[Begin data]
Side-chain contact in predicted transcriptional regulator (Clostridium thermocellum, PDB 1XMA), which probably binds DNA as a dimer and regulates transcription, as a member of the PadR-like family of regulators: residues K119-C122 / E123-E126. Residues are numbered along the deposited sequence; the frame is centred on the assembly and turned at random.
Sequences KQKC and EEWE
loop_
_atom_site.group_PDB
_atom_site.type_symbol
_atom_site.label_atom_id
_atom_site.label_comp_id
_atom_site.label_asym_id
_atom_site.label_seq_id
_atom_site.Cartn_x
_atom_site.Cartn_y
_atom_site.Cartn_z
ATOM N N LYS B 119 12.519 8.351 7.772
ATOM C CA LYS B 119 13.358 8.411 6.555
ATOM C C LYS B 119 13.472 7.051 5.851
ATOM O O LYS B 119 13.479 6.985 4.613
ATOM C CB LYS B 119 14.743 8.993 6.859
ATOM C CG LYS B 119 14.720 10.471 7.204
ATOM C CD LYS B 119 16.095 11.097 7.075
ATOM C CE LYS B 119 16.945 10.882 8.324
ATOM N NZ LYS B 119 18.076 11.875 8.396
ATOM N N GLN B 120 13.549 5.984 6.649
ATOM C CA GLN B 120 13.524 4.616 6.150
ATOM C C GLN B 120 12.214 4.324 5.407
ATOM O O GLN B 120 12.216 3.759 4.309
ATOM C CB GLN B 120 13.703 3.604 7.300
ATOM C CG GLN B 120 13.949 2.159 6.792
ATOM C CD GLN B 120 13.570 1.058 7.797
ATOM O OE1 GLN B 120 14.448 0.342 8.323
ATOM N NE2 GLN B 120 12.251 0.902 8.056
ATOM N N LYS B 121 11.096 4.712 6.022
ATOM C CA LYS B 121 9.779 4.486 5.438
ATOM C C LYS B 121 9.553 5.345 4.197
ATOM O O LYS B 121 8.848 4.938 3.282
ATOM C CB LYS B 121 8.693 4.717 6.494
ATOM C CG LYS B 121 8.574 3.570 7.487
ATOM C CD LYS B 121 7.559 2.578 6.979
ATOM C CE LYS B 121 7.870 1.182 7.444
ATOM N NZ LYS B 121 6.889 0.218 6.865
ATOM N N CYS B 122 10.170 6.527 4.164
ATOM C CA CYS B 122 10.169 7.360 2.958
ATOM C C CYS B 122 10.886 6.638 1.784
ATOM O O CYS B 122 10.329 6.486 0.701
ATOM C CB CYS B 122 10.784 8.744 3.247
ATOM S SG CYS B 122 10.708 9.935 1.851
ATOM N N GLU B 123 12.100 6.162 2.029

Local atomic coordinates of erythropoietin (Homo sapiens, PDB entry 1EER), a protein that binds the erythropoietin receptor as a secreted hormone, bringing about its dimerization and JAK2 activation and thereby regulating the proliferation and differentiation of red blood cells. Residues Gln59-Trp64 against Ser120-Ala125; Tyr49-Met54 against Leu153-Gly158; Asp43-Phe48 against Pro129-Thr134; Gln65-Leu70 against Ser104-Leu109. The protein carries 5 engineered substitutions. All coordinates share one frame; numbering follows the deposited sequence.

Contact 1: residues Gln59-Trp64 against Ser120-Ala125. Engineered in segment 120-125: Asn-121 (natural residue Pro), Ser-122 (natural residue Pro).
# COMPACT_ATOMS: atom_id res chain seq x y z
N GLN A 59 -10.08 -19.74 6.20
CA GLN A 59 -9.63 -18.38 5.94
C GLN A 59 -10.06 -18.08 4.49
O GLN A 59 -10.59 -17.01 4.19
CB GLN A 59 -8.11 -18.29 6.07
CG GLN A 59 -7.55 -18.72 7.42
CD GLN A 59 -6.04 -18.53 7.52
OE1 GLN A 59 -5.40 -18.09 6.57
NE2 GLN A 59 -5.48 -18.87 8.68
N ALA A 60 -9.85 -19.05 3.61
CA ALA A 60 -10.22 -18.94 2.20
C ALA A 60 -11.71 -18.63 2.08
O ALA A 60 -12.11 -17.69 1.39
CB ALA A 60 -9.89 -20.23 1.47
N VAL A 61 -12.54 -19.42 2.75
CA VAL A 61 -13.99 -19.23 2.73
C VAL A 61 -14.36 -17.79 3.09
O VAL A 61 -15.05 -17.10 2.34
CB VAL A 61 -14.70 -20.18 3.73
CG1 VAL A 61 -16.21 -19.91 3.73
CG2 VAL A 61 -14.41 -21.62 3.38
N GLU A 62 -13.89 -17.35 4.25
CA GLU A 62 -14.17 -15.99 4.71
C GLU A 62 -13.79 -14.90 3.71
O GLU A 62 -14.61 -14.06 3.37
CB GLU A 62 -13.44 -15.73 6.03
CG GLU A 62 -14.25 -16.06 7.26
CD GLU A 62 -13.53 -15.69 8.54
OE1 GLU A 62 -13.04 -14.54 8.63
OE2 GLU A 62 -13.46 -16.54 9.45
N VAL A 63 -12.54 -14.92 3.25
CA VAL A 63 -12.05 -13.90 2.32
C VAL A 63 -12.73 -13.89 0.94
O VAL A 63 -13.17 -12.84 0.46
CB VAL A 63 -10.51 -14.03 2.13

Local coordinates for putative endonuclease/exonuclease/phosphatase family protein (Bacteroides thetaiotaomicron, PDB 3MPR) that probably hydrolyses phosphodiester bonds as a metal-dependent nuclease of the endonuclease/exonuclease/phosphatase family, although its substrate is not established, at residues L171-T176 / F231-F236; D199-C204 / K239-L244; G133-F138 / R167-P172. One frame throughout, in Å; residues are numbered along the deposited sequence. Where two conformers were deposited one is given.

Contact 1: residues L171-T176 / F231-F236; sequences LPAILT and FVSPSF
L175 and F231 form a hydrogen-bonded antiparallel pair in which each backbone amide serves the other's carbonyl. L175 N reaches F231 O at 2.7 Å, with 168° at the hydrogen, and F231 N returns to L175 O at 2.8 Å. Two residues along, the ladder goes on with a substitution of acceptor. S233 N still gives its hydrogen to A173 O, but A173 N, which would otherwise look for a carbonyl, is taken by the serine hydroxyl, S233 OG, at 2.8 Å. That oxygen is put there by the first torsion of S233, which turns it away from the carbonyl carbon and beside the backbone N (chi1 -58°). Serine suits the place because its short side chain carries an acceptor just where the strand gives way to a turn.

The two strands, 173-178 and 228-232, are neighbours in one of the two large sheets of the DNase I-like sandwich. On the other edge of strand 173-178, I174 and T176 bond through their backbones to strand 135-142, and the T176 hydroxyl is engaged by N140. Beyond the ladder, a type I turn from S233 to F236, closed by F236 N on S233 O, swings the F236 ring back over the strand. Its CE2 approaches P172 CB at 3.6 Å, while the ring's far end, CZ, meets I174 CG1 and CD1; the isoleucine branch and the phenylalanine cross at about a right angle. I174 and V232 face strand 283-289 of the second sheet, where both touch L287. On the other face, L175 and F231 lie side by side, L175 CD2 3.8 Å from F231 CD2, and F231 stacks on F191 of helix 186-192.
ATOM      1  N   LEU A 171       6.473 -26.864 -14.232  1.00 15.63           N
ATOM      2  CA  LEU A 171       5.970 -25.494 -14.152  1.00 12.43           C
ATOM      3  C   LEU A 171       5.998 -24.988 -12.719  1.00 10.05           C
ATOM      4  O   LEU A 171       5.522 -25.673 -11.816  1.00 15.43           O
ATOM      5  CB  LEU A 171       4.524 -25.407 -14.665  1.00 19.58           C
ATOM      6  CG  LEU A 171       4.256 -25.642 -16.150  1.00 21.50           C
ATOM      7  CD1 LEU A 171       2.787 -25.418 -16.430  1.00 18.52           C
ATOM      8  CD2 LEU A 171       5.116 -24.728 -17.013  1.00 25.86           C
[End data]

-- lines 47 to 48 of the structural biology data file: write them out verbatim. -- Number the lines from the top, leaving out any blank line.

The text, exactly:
Local atomic coordinates of erythropoietin (Homo sapiens, PDB entry 1EER), a protein that binds the erythropoietin receptor as a secreted hormone, bringing about its dimerization and JAK2 activation and thereby regulating the proliferation and differentiation of red blood cells. Residues Gln59-Trp64 against Ser120-Ala125; Tyr49-Met54 against Leu153-Gly158; Asp43-Phe48 against Pro129-Thr134; Gln65-Leu70 against Ser104-Leu109. The protein carries 5 engineered substitutions. All coordinates share one frame; numbering follows the deposited sequence.

Contact 1: residues Gln59-Trp64 against Ser120-Ala125. Engineered in segment 120-125: Asn-121 (natural residue Pro), Ser-122 (natural residue Pro).